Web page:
Shakespeare in Bits: Romeo & Juliet iPad Edition

App review by
Erin Bell, Common Sense Media
Shakespeare in Bits: Romeo & Juliet iPad Edition App Poster Image
Invaluable study guide brimming with supplemental material.

Parents say

age 13+
Based on 1 review

Kids say

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A lot or a little?

The parents' guide to what's in this app.

Educational Value

Kids can learn the language, plot, context, and meaning of Shakespeare's Romeo and Juliet. Everything is included in-app with easy access to notes, vocabulary, synopsis, and analysis. Kids can add their own notes to help with essay writing, record questions, or deepen their understanding. Shakespeare in Bits: Romeo & Juliet iPad Edition makes a great supplement for kids studying Romeo & Juliet in school or just looking to explore Shakespeare on their own.

Ease of Play

Scenes are divided into easy-to-digest sections with about a page of text each and accompanying video. Video and text are side by side so kids can follow along. The app is tabbed and easy to navigate, with clickable words highlighted to stand out.

Violence

Violence is central to the play. Three of the characters are slain by swordplay. Cartoon videos depict the stabbings in silhouette, and characters are shown with blood on their chests and mouths. Both central characters commit suicide by drinking poison.

Sex

The play emphasizes love rather than sex, but there are a few examples of Shakespeare's trademark "bawdy humor" at work. In the opening scene, two servants make sexual puns about taking a maid's virginity (cutting off their "maidenheads").

Language
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Drinking, Drugs & Smoking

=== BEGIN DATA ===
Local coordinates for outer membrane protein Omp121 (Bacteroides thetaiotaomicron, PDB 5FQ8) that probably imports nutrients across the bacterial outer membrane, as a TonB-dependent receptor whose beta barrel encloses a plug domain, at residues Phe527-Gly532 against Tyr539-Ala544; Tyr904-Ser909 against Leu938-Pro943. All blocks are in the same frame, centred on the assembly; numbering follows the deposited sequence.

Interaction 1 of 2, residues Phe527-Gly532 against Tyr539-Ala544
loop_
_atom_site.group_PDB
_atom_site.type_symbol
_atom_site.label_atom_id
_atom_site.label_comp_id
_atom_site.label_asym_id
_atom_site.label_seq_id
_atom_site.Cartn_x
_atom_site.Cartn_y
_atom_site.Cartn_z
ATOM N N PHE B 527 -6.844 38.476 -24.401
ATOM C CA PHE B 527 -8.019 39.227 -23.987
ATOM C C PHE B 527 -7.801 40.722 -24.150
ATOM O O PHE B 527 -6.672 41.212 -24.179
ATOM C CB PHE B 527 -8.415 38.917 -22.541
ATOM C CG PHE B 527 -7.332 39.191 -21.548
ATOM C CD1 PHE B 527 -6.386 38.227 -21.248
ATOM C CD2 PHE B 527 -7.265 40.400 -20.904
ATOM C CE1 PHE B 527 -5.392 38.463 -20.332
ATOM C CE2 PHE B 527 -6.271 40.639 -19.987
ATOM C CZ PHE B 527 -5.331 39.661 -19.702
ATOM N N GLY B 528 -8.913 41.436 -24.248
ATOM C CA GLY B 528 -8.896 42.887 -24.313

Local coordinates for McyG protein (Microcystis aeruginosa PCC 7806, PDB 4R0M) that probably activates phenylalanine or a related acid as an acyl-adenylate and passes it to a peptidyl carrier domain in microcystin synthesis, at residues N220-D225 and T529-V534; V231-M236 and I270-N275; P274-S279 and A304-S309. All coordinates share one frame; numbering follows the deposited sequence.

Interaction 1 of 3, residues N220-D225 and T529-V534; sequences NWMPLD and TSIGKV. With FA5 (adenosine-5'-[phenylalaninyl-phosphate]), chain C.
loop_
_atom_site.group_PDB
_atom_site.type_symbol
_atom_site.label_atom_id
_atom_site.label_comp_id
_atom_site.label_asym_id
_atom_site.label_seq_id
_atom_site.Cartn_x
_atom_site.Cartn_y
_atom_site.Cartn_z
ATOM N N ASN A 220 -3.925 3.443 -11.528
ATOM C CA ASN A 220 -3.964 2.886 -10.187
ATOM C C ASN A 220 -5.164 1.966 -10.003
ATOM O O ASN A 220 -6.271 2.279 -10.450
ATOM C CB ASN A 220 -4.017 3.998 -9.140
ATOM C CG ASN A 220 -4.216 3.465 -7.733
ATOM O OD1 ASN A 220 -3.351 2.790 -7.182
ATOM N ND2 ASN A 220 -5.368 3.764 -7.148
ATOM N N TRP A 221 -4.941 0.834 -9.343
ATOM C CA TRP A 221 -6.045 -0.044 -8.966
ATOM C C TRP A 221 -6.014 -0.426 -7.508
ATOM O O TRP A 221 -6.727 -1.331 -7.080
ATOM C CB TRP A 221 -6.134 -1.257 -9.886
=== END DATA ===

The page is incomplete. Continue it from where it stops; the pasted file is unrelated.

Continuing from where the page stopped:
What parents need to know

Parents need to know that Shakespeare in Bits: Romeo & Juliet iPad Edition presents the full text of the play enriched with extra goodies to help facilitate deeper understanding and enjoyment of the material. Kids can click on highlighted words and phrases to get their modern translations and historical context and to understand how certain lines tie into the play's larger themes. There also are scene notes and synopses, character profiles, notable quotes, and a bio of Shakespeare; however, the app's crowning achievements are the cartoon reenactments of every scene that literally bring the play to life, complete with lines that highlight in red as they're being spoken so readers can easily follow along. There is a similar version for the iPhone and iPod Touch called Shakespeare in Bits: Romeo and Juliet that costs $7.99. You also can try each version for free with the Lite versions.

User Reviews

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Adult Written bycordsie November 16, 2010

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What's it about?

The full text of the play is featured side by side with an animated reenactment with professional actors reading the parts. Within the text, vocabulary is highlighted and can be tapped to view a more modern-day wording. Tabs at the top of the text let kids move easily among the text, section notes, a synopsis, and their own notes. A navigation bar at the bottom of the screen shows all options: viewing by scene, examining characters, reading analysis, and reviewing notes.

Is it any good?

SHAKESPEARE IN BITS: ROMEO & JULIET IPAD EDITION, as with the other Shakespeare in Bits apps, is an invaluable study guide for students or anyone looking to immerse themselves in one of Shakespeare's most famous works. As if the annotated version of the play wasn't enough, you can follow along with cartoon videos and hear every line read by professional actors (Kate Beckinsale and Michael Sheen), which enriches the experience considerably. And, unlike some Cliff's Notes-type books, you don't get the impression that the only purpose of this app is to help students write essays. It was truly designed to help people get the most out of a classic piece of literature.

Talk to your kids about ...

  • Families can talk about other tales of star-crossed lovers, from Gnomeo & Juliet to West Side Story.

  • Talk about the characters' choices and how they affect the outcomes of the play. Why do they make the choices they do? What would have happened if the characters had made different choices?

  • Since Shakespeare's plays were really meant to be seen, talk about the differences between reading the play and watching it. Consider going to a live production so kids can experience the play on a stage.

App details

For kids who love reading and learning

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